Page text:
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Publication . Article . 2013

Robustness and uncertainties of seismic damage estimates at urban scale: a methodological comparison on the example of the city of Oran (Algeria)

Abbas Senouci; Pierre-Yves Bard; Mohamed Naboussi Farsi; Elise Beck; Stéphane Cartier;
Closed Access
Published: 01 Aug 2013
Publisher: HAL CCSD
Country: France
International audience; The city of Oran is exposed to a significant seismic hazard, as almost all the northern Algeria territory, where numerous casualties and severe damage occurred in the last decades due to several moderate to large earthquakes. A mitigation policy should include the establishment of priorities to reduce the vulnerability of existing buildings based on the knowledge of the actual urban fabrics. The complexity of vulnerability assessment requires a gradual approach from the urban scale to the building scale. The study reported in this paper corresponds to the first step of such an approach, i.e., a preliminary study of the seismic vulnerability and expected damage within an urban district of the city of Oran, based on a non-dedicated data base from a building survey previously performed for other purposes. The main goals of this study are twofold: (1) an assessment of the degree of uncertainty and robustness of such results through a comparison of the results derived from different urban vulnerability methods (GNDT 2; RISK-UE LM1; and VULNERALP 2.0) and (2) an assessment of the actual level of seismic risk in the city of Oran. Cross-method comparisons and correlations highlight a satisfactory agreement between mean damage estimates at the urban scale, despite significant scattering at the single building scale, and uncertainty levels which vary significantly from one method to the other. For a given scenario, the three methods provide damage estimates lying within half an EMS damage degree of one another, with some systematic positive bias for VULNERALP and negative bias for RISK-UE LM1, especially for masonry buildings. The expected mean damage is very important for intensities 9 and 10, with an average damage grade around 3-4 for intensity 9 and 4-5 for intensity 10. The spatial distribution of damage systematically exhibits larger values in the northern, older, commercial area, than in the southern, more recent and more residential area, in relation to the building typology and the existence of several aggravating factors. Some areas of higher vulnerability / damage can be distinguished, which should receive particular attention for retrofitting priorities or urban planning decisions, also taking into account their cultural heritage value.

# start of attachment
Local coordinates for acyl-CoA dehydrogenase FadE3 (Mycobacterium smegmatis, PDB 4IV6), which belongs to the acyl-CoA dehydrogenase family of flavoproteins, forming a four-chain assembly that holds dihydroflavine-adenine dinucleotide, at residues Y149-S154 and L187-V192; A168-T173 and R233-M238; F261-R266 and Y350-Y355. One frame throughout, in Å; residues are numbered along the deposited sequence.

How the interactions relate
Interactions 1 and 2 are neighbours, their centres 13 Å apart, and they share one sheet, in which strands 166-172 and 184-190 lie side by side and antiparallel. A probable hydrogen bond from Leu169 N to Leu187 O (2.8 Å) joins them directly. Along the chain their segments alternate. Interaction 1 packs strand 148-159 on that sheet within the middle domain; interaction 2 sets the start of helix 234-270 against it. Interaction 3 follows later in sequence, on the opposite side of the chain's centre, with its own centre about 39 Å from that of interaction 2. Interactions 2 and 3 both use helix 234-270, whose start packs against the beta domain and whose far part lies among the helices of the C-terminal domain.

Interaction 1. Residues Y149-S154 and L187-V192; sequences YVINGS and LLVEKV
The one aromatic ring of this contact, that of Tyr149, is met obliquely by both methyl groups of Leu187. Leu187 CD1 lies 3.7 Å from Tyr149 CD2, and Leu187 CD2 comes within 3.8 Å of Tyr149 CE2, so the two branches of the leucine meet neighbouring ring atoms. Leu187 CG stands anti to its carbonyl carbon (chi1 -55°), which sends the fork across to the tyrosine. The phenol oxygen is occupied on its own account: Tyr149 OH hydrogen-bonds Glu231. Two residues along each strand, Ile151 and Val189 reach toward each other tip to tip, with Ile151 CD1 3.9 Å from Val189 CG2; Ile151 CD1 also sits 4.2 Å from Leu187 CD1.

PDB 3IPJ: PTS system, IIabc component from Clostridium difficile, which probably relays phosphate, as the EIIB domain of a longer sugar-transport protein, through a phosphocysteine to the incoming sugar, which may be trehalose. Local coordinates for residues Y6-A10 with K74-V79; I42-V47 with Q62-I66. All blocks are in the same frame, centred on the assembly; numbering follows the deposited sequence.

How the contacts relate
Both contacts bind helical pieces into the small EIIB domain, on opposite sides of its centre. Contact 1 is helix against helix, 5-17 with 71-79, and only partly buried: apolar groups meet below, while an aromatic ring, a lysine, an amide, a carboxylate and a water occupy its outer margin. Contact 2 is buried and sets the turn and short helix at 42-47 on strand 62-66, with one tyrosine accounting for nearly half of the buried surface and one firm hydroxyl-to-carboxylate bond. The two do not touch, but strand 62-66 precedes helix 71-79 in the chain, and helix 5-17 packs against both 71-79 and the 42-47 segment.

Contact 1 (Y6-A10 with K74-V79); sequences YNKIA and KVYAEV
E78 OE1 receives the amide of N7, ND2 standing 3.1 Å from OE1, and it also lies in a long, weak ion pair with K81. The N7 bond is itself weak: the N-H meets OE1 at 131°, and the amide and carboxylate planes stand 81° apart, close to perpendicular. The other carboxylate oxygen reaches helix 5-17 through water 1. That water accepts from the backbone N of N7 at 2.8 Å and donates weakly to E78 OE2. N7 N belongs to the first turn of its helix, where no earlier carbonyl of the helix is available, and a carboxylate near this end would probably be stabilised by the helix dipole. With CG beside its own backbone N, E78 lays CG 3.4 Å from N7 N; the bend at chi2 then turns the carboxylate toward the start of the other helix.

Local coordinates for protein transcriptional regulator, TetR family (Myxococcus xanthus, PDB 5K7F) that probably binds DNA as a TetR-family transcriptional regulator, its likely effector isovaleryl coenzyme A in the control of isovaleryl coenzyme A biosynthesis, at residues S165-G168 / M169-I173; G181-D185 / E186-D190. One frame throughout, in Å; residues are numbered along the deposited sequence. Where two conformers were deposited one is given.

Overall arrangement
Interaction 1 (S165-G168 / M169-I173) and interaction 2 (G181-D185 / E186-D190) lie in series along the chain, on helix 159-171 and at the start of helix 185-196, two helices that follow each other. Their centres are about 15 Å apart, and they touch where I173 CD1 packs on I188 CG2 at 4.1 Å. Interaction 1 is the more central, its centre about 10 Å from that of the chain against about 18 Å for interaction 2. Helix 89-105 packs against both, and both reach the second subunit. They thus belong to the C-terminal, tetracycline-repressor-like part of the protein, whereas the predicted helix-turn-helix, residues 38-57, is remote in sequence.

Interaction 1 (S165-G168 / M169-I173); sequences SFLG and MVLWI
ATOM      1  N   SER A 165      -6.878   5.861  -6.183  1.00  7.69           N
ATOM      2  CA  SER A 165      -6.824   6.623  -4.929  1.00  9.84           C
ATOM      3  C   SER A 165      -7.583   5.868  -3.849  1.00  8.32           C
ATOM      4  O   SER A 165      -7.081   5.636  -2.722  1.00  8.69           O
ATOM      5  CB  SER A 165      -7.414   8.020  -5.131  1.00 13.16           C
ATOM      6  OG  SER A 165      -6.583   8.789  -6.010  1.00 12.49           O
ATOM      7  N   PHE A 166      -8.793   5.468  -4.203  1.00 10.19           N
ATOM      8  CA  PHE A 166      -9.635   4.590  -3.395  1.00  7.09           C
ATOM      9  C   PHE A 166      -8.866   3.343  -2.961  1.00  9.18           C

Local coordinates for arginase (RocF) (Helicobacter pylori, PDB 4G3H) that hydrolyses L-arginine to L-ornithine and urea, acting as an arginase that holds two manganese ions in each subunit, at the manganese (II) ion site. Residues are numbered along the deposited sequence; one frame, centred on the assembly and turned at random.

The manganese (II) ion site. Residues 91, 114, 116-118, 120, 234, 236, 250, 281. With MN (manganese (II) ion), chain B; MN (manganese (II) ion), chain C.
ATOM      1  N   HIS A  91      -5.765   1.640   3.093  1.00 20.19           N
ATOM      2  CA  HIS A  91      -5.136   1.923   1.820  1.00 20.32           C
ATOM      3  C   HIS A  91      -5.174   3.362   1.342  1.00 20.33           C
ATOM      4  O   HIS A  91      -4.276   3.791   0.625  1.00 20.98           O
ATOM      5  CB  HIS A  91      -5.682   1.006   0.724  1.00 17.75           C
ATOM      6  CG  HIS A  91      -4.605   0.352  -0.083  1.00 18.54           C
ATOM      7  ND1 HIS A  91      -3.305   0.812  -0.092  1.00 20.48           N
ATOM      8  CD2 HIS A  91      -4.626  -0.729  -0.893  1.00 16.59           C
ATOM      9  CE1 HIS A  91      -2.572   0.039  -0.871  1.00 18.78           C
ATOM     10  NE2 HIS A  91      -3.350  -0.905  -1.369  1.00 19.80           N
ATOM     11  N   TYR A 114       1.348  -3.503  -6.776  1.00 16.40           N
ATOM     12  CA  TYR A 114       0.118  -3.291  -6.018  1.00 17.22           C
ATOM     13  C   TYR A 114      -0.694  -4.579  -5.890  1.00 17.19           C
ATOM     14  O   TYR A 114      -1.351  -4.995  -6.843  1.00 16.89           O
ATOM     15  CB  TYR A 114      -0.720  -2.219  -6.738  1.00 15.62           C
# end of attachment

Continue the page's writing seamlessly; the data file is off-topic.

Subjects by Vocabulary

ACM Computing Classification System: ComputingMilieux_MISCELLANEOUS

Microsoft Academic Graph classification: Commercial area Seismic hazard Vulnerability assessment Seismic risk Scale (map) Civil engineering Residential area geography.geographical_feature_category geography Urban planning Environmental resource management business.industry business Vulnerability


[SHS.SOCIO]Humanities and Social Sciences/Sociology, urban scale, physical vulnerability, Oran, seismic risk, [SHS.GEO]Humanities and Social Sciences/Geography, [SDU.STU.GP]Sciences of the Universe [physics]/Earth Sciences/Geophysics [physics.geo-ph], [PHYS.PHYS.PHYS-GEO-PH]Physics [physics]/Physics [physics]/Geophysics [physics.geo-ph], [SDE.MCG]Environmental Sciences/Global Changes, [SPI.GCIV]Engineering Sciences [physics]/Civil Engineering, Geophysics, Geotechnical Engineering and Engineering Geology, Building and Construction, Civil and Structural Engineering

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